- Leaving hurtful email, voice, or other messages--any sort of record can, and probably will be, used against you later on. Whenever you communicate with your former (or soon to be former) spouse, imagine a judge reviewing your message in court a few months down the line. While emotions and stress are probably at their highest levels, try your best not to sabotage your own case by creating a disfavorable record.
- Parental alienation--by telling children negative things about other parent, you are almost certainly ensuring negative consequences for your children. In addition to potentially negatively impacting your custodial rights, especially when psychologist or guardian ad litem is appojnted, think of the negative impact on your children. In light of wanting what is best for the children, you should attempt to shield the children as much as possible from the animosity and conflict of the divorce.
- Using litigation as a tool for revenge--no matter how much money you spend on litigation and attorneys fees, you may still never feel true "revenge." You are better served using your money (and mental energy) protecting your rights and developing a strong parenting plan for your child(ren).
- Ignoring claims of alcohol or drug use--There's an adage in politics that an attack unanswered is one confirmed. Take claims of alcohol and drug use seriously. You might consider preempting this claim with a record of clean drug tests, weekly if necessary. By proving you are clean and sober you not only establish a positive record on your behalf, but also immediately destroy the credibility of your former spouse regarding this issue.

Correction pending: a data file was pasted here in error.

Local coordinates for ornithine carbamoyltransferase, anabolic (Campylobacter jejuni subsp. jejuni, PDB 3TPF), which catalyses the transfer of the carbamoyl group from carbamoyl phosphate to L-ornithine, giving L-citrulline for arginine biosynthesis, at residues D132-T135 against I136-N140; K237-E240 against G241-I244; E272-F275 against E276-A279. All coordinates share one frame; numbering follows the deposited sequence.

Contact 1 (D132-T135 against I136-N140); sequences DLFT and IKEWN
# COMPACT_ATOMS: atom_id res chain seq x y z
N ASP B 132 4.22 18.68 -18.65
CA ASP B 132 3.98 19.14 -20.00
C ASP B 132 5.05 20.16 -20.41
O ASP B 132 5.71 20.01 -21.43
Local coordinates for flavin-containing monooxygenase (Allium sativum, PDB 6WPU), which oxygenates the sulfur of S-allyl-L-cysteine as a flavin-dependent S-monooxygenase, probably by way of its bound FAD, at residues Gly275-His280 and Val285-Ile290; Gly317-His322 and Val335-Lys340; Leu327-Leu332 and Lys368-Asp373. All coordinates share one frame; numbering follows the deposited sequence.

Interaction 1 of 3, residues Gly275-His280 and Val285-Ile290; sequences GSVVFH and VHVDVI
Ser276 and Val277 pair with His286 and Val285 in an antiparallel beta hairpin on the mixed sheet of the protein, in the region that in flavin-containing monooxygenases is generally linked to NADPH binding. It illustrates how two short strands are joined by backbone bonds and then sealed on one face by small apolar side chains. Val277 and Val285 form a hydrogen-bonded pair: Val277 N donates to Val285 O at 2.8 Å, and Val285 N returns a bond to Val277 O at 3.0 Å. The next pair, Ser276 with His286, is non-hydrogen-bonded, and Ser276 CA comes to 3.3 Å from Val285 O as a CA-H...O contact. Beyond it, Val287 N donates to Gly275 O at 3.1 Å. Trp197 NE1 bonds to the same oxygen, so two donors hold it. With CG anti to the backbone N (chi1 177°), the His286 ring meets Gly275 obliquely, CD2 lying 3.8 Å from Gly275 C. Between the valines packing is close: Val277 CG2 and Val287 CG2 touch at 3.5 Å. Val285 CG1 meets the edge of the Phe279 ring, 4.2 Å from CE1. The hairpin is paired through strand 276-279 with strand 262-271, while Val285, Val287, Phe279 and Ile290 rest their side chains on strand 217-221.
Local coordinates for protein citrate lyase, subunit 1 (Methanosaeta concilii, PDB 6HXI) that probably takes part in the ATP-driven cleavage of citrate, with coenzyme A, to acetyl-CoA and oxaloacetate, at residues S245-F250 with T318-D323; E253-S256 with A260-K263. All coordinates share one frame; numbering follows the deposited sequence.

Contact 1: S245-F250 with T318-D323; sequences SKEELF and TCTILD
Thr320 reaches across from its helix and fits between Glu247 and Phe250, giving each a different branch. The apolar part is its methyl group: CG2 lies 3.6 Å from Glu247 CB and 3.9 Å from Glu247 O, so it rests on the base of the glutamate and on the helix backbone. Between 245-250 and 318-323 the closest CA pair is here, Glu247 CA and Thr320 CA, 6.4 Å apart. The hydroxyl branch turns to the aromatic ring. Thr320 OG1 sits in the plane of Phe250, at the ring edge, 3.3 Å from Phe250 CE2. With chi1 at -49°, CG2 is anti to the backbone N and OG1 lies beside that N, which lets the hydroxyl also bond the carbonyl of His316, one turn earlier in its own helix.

- Not agreeing on a specific plan-- try to make sure the plan you agree on with your former spouse is as specific as possible-- down to the location and timing for pick ups and drop offs, including what will be done in case an alternate plan is needed. This will go a long way to having to make last minute decisions and acquiescing to less than ideal agreements.
- Failing to consider tax consequences--do not forget to consider the tax consequences that a divorce will have. This includes the potential impact on your retirement, who will be able to claim the dependent(s), etc.
- Failure to keep records/paying in cash--remember when paying for anything related to your settlement agreement or parenting agreement, that if you pay in cash, there may not be any paper trail. Be sure to establish records and keep proper documentation, don't risk having to pay for something more than once.
These are just some of the more common mistakes that you might make in dealing with your family law case. Consult a Family Law Attorney for more information about how to best proceed with your case.
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